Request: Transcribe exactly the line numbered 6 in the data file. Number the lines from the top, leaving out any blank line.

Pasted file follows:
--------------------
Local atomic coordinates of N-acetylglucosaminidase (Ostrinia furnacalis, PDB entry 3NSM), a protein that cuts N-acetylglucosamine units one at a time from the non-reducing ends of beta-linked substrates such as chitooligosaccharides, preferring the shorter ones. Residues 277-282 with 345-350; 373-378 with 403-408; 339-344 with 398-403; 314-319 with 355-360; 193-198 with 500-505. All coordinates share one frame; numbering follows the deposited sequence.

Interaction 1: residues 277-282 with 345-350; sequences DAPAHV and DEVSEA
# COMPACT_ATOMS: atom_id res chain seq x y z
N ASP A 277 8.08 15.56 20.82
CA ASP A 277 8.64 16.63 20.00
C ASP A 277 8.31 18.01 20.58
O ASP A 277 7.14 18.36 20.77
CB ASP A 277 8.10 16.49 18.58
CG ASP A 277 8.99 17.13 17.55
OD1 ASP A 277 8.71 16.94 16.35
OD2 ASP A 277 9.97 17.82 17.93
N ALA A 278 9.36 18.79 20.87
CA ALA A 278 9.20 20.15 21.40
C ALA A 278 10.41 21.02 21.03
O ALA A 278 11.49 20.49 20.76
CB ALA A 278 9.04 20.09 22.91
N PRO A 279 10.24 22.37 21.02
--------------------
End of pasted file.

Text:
C ASP A 277 8.31 18.01 20.58